All efforts were made to ensure study participant safety, privacy and comfort. Informed consent was obtained from all participants. The interviewer reviewed the consent form with each participant and answered any questions; participants signed a written consent if they were literate, or provided a thumbprint if they were not. The study was conducted in accordance with international ethical guidelines on researching violence against women, including not interviewing members of the same household about IPV [20]. At follow-up, we asked women about their experiences of IPV, but did not ask men about violence perpetration, and men were not informed of the inclusion of questions about violence in the women’s questionnaire. To minimize risk of harm, we obtained men’s consent to disclose their participation in the study before contacting their partners, and interviews with men and women were conducted on different days. Participants were offered a list of locally available support services after the interviews. Male and female interviewers received ethics and safety training and a female Rwandan counselor met with the female interviewers before, during and after data collection.

The study protocol received approval from the Rwanda National Health Research Committee (25 August 2014, NHRC/2014/PROT/0193), the Rwanda National Ethics Committee (24 October 2014, 346/RNEC/2014), and the Rwanda National Institute of Statistics (9 February 2015, 0082/2015/NISR) prior to study recruitment and data collection. As per Rwandan government requirements, study approval was renewed annually with the Rwanda National Ethics Committee (19 October 2015, 338/RNEC/2015; 21 October 2016, 883/RNEC/2016) and the Rwanda National Institute of Statistics (2 November 2015, 0794/2015/10/NISR; 27 October 2016, 0806/2016/10/NISR). The trial was retrospectively registered at clinicaltrials.gov on February 29, 2016 (NCT02694627) after study enrolment began in February 2015, but before collection of the 21-month follow-up data (reported here) or study completion. The delay in trial registration was due to the authors’ lack of awareness of this requirement for journal publication. We registered the study as soon as we were aware of this requirement. No major changes to the study protocol or study outcomes were made. The authors confirm that all related trials to this intervention were registered; there are no ongoing trials related to this study.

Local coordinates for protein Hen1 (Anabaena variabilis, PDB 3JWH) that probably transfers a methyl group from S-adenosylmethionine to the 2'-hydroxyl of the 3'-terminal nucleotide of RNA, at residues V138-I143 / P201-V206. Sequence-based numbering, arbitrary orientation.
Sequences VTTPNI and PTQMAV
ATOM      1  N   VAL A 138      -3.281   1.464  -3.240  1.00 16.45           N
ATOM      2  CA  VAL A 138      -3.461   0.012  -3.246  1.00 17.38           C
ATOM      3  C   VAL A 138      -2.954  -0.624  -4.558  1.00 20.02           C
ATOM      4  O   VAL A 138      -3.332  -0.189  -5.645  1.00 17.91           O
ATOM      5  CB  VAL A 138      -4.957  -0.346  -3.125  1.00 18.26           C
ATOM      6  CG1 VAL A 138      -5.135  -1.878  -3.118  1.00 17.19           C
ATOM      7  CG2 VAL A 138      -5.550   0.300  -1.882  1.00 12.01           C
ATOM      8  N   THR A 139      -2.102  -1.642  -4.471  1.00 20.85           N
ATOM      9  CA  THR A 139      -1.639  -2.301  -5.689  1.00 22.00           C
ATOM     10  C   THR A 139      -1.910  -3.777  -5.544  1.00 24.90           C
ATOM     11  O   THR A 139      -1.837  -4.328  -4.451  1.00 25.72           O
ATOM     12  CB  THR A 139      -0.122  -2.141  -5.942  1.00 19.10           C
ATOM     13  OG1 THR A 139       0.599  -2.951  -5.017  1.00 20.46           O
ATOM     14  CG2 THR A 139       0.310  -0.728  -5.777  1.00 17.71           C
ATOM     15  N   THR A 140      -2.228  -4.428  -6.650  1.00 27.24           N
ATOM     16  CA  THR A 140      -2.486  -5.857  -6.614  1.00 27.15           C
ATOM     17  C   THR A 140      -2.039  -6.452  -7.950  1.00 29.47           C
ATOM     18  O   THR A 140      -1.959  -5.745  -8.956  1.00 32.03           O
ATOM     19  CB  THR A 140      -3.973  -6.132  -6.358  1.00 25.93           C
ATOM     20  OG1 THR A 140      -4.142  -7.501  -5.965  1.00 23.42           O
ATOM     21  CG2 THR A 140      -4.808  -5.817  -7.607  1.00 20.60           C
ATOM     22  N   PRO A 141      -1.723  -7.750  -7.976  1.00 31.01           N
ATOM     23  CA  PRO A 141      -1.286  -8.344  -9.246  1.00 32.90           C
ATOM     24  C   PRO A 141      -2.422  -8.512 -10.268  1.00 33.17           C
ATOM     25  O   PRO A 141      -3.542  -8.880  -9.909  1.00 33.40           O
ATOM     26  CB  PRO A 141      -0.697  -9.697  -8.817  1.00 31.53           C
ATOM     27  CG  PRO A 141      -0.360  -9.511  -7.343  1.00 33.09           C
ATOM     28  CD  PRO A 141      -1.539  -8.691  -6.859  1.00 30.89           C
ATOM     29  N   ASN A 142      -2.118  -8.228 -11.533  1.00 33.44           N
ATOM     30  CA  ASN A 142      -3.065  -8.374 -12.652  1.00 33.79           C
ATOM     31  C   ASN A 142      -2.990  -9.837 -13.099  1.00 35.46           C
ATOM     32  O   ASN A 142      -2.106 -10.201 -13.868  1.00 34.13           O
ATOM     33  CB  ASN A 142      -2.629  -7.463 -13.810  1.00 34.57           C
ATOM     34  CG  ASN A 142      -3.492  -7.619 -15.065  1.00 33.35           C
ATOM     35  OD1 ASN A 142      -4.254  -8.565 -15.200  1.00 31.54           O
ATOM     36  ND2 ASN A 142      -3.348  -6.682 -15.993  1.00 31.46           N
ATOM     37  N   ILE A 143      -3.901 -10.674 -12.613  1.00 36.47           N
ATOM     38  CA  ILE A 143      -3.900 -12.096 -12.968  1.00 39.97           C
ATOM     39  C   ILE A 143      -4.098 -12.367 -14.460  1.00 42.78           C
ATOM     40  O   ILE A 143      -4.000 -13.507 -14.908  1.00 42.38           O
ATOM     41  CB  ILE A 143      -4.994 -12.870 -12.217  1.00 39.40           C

Study retention.

At 21-month follow-up, 1123 men (94% of the sample) and 1162 women (97%) were surveyed. Respondent attrition was slightly higher for men in the intervention group compared to the control group (7.3 vs. 5.4%), and was essentially identical for women (3.1 vs. 3.0%) (Fig 1). Reasons for loss to follow-up were predominantly inability to find participants due to relocation and respondent unavailability. Men who dropped out were more likely to be out of work and looking for work at baseline compared to men who remained in the study. All available data were included in analyses.

The Bandebereho intervention.

The Bandebereho couples’ intervention engaged men and their partners in participatory, small group sessions of critical reflection and dialogue. The Rwanda Men’s Resource Center (RWAMREC), a local Rwanda non-governmental organization, implemented the intervention as part of MenCare+, a four-country initiative to engage men in sexual, reproductive, and maternal health. The MenCare+ program was coordinated by Rutgers and Promundo, and financed by the Dutch Ministry of Foreign Affairs. In Rwanda, the MenCare+ program was known as Bandebereho, or “role model”, as it aimed to transform norms around masculinity by demonstrating positive models of fatherhood.